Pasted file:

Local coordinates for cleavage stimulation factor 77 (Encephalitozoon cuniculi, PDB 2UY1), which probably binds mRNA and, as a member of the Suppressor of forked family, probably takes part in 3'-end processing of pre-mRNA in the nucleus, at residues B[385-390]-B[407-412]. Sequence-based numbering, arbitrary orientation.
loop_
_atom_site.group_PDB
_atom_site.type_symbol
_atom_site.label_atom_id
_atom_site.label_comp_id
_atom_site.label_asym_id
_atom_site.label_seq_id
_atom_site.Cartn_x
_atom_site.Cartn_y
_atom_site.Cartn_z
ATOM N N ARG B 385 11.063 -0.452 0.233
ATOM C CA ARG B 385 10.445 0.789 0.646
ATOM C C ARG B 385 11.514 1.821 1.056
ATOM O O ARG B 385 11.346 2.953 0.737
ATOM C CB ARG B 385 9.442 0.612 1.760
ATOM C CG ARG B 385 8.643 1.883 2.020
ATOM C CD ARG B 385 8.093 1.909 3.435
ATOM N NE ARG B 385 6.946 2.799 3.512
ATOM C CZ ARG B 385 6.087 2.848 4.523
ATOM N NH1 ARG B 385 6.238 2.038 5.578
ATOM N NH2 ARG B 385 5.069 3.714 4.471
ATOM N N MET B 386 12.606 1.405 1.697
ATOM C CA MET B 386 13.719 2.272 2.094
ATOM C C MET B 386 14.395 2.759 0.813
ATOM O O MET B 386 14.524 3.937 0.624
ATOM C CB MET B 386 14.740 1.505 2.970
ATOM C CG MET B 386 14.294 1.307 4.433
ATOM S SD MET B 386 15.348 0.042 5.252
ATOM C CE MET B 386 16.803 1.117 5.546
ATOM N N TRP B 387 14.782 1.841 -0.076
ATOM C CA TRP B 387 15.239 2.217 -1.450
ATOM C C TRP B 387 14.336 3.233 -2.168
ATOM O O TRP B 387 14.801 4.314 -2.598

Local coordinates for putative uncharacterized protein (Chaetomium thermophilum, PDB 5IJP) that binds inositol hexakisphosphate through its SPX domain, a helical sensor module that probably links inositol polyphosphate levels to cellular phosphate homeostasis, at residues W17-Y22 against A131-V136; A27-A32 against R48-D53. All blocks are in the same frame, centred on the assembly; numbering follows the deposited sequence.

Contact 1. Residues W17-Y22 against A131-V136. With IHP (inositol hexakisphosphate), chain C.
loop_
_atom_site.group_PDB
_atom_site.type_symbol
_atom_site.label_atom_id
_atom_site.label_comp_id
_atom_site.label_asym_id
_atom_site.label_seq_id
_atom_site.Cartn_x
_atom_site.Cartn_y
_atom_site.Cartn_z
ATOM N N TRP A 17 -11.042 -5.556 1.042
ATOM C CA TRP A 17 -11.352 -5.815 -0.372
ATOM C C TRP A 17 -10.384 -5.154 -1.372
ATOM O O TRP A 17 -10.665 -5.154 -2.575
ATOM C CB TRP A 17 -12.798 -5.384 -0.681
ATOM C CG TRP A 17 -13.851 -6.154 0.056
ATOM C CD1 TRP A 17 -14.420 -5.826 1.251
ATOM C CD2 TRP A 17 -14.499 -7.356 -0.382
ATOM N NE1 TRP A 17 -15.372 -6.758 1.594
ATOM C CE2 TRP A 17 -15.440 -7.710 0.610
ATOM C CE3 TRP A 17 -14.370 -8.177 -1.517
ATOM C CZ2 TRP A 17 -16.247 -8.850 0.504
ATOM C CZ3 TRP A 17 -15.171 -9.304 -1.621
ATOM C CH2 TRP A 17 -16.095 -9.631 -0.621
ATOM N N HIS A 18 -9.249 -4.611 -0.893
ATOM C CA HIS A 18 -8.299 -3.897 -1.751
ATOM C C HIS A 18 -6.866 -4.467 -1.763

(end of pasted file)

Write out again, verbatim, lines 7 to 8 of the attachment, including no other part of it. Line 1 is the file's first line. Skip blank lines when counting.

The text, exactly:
_atom_site.label_asym_id
_atom_site.label_seq_id